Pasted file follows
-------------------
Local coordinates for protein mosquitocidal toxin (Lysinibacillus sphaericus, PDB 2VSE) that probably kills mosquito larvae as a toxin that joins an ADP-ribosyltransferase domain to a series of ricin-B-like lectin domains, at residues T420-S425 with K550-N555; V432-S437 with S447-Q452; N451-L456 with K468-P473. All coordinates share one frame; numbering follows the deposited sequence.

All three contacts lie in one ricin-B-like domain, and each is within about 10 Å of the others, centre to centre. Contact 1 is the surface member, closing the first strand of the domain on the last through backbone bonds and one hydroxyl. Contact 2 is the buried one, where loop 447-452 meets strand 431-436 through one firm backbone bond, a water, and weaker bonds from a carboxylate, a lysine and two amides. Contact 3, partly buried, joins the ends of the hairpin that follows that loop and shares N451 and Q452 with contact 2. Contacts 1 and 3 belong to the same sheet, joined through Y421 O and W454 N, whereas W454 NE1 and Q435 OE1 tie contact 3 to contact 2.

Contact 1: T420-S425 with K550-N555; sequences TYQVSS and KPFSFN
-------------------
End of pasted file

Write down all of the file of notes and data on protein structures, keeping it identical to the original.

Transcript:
Local coordinates for protein mosquitocidal toxin (Lysinibacillus sphaericus, PDB 2VSE) that probably kills mosquito larvae as a toxin that joins an ADP-ribosyltransferase domain to a series of ricin-B-like lectin domains, at residues T420-S425 with K550-N555; V432-S437 with S447-Q452; N451-L456 with K468-P473. All coordinates share one frame; numbering follows the deposited sequence.

All three contacts lie in one ricin-B-like domain, and each is within about 10 Å of the others, centre to centre. Contact 1 is the surface member, closing the first strand of the domain on the last through backbone bonds and one hydroxyl. Contact 2 is the buried one, where loop 447-452 meets strand 431-436 through one firm backbone bond, a water, and weaker bonds from a carboxylate, a lysine and two amides. Contact 3, partly buried, joins the ends of the hairpin that follows that loop and shares N451 and Q452 with contact 2. Contacts 1 and 3 belong to the same sheet, joined through Y421 O and W454 N, whereas W454 NE1 and Q435 OE1 tie contact 3 to contact 2.

Contact 1: T420-S425 with K550-N555; sequences TYQVSS and KPFSFN